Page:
Tuscany Ciao Bella Sangiovese

G’day guys and welcome to my website’s first Italian label. And we’re starting this one off with a wine I haven’t done yet, a Sangiovese. And a region I haven’t done yet; Tuscany.


Today’s bottle comes to us from the label Ciao Bella. And right off the bat, I’m not sure what to make of it on first impressions. Most European labels available on shelves like to upkeep the tradition of fine wine, writing in cursive, a classically printed sketch of a logo. Ciao Bella, in contrast, is written in large bold retro font. The artwork is a sepia-tone graphic design of a stereotypical Italian girl, brunette with cherry red lips (or maybe a holidayer who has been sucked in by an Italian tourist trap) in a red polka dot peasant blouse, motorbike goggles, scarf flapping in the wind, riding on a glossy red Vespa glistening in the Italian sun. Like one of those canvas prints you can buy in Fantastic Furniture. Clearly, the label wanted to grab drinkers attentions with it’s unusual and vibrant design. Attracting them to a wine that, if the blurb on the website is to be believed, is equally vibrant and juicy, by implanting the vision in the heads of customers of a lush, sun-drenched Italian holiday. The smooth switchback roads through the alps and winding down towards town, perhaps at the wheel of a red ‘sixty-three Alfa Romeo Giulia Spider with the chrome grill glistening, the restraint masculinity of the mechanically injected motor humming along the road with your sunnies on and that song from The Italian Job playing through your stereo, your drive down to a prestigious restaurant in a beautiful old Italian city centre with cobbled streets and ancient buildings. Well that’s the jist I got off TopGear anyway. Tuscany, the northwestern-most region of the leg of Italy, has been hailed as one of the most famous wine regions by all manner of pop culture. Chianti, that famous wine in the straw basket bottle hails from Tuscany.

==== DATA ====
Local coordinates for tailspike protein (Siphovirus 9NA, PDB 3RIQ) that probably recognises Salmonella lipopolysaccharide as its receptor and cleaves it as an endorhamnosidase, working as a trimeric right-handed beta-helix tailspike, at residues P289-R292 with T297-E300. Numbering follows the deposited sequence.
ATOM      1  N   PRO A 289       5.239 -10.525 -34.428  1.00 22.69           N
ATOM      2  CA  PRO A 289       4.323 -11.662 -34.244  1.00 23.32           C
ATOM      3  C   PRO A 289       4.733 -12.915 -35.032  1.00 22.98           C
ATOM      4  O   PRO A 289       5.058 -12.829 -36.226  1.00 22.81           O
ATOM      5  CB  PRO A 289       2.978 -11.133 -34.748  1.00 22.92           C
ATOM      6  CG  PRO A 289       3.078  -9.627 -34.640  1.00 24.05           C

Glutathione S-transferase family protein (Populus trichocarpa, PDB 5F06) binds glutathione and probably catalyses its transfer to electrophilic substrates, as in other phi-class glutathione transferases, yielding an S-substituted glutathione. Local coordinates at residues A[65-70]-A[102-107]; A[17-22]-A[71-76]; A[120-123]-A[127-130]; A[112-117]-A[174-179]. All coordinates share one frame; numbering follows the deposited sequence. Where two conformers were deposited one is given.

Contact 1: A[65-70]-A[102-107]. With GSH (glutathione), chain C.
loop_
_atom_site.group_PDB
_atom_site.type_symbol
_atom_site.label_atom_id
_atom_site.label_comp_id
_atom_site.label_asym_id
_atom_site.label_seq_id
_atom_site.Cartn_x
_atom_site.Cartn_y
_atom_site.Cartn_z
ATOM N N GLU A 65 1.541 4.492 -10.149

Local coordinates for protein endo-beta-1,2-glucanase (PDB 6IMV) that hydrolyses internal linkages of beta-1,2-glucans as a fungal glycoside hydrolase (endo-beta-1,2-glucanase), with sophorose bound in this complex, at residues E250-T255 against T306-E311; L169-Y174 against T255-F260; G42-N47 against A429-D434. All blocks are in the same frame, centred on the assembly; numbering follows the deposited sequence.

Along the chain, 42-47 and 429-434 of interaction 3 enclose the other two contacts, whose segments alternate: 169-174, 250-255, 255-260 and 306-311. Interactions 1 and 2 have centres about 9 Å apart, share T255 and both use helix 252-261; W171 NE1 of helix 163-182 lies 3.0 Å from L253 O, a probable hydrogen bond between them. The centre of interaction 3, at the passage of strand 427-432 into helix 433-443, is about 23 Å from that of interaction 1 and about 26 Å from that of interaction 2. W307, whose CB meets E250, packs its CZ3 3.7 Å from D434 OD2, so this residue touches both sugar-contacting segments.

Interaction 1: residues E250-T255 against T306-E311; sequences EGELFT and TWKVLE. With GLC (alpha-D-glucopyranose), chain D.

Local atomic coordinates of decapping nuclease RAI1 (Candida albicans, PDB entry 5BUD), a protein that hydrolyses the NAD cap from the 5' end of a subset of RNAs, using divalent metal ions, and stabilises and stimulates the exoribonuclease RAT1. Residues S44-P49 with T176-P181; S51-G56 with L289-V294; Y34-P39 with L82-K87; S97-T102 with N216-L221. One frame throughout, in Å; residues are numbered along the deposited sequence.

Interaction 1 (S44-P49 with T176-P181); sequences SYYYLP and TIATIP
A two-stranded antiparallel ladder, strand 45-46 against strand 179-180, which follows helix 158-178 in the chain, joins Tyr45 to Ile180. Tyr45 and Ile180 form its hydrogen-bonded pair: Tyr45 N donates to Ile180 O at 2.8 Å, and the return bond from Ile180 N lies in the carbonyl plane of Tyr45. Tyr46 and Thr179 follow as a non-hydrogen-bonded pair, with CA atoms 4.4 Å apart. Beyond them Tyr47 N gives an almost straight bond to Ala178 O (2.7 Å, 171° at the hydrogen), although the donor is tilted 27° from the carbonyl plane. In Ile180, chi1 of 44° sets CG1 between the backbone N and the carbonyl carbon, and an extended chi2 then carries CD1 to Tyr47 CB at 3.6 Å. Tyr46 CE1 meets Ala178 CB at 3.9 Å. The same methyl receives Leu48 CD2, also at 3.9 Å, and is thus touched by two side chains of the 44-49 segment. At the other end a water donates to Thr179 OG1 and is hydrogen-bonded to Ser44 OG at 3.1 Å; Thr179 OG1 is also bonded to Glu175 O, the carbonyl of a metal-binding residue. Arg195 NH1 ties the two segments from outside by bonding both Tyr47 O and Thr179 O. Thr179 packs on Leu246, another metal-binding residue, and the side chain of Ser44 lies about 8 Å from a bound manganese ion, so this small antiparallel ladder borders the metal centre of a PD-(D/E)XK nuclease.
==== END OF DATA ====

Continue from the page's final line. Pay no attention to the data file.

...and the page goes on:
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So we’ve covered the nature of the bottle already today. The bold, modern-art like design. But apart from this, we see the closure is a plain aluminum cap. For anybody interested, the cap is labelled with a logo of an old Vespa scooter, which may or may not tickle someone’s fancy. But let’s not judge a wine by its appearance, like we should not judge a book by its cover. I open it and the nose is sickly sweet and sour, with many attributions of whatever yeast this is. If you had blindfolded me before I gave this a nose I’d swear black and blue it was Cabernet Sauvignon. I pour a small glass to taste, the nose mostly unchanged by this point. Still the spitting image of Cabernet Sauvignon, were it not for a thick undertone of fresh sourdough. The wine, a deep iridescent red tint, a purpley pink at times. The nose, now given a fresh breath, has the subtle, shy note of white bread. So let’s give this a taste, on first impressions it reminds me of red cordial we drank as kids, tasty but watery. Open in taste, but no real body. But, give the vino a swirl or a gargle and you can bring out a more earthy, sour quality to it. Deep and dark in tannin. This wine it seems could suit either palette, at first it struck me as a sort of light-bodied red for the sort of mild savory cuisine associated with Italian wine. Which in essence it is, but it can be convinced to take on a drier personality. So let’s again now with a full glass. The nose jumps straight to it’s oxidized personality, no doubt accelerated in the inconsistent pouring of the wine, glugging as air competes to escape with the vino. So let’s see if the palette improves likewise. At first, I’m unimpressed, detecting no change at all. But happily the sour background returns, more mellow in harmony with the sweet taste of the wine.
In closing: This wine surely serves as an accompanying light-bodied red to the more popular vin Pinot Noir in it’s class. Suitable for tasty tomato-happy meals, or white meat. This wine spares no time selling itself as a pairing for Italian food. While I know a few good pubs in town that cook a real nice chicken parmigiana unfortunately none sell Sangiovese, so for that meal to work for me at least my dinner is going to be served in a styrofoam case. So my two cents is; find a pub that sells Sangiovese, or get an Italian cookbook. Or just enjoy this wine by itself. Cheers

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